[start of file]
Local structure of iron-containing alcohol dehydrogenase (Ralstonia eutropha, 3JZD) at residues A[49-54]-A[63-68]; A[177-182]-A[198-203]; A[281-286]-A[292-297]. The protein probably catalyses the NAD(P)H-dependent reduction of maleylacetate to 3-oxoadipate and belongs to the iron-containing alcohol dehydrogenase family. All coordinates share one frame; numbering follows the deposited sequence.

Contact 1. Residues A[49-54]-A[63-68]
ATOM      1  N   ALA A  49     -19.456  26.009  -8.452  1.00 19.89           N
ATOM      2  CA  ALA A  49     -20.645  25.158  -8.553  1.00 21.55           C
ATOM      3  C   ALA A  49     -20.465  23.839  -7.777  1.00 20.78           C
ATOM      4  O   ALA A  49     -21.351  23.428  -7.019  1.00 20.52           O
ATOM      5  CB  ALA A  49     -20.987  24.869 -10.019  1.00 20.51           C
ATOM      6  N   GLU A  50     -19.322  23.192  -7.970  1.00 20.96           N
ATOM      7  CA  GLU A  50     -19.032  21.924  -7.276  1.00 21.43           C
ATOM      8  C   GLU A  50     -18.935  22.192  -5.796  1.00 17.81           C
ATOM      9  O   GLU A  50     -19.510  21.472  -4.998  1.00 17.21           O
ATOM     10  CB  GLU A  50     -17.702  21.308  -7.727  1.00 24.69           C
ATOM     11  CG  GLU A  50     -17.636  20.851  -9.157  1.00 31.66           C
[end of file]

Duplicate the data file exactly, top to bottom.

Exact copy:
Local structure of iron-containing alcohol dehydrogenase (Ralstonia eutropha, 3JZD) at residues A[49-54]-A[63-68]; A[177-182]-A[198-203]; A[281-286]-A[292-297]. The protein probably catalyses the NAD(P)H-dependent reduction of maleylacetate to 3-oxoadipate and belongs to the iron-containing alcohol dehydrogenase family. All coordinates share one frame; numbering follows the deposited sequence.

Contact 1. Residues A[49-54]-A[63-68]
ATOM      1  N   ALA A  49     -19.456  26.009  -8.452  1.00 19.89           N
ATOM      2  CA  ALA A  49     -20.645  25.158  -8.553  1.00 21.55           C
ATOM      3  C   ALA A  49     -20.465  23.839  -7.777  1.00 20.78           C
ATOM      4  O   ALA A  49     -21.351  23.428  -7.019  1.00 20.52           O
ATOM      5  CB  ALA A  49     -20.987  24.869 -10.019  1.00 20.51           C
ATOM      6  N   GLU A  50     -19.322  23.192  -7.970  1.00 20.96           N
ATOM      7  CA  GLU A  50     -19.032  21.924  -7.276  1.00 21.43           C
ATOM      8  C   GLU A  50     -18.935  22.192  -5.796  1.00 17.81           C
ATOM      9  O   GLU A  50     -19.510  21.472  -4.998  1.00 17.21           O
ATOM     10  CB  GLU A  50     -17.702  21.308  -7.727  1.00 24.69           C
ATOM     11  CG  GLU A  50     -17.636  20.851  -9.157  1.00 31.66           C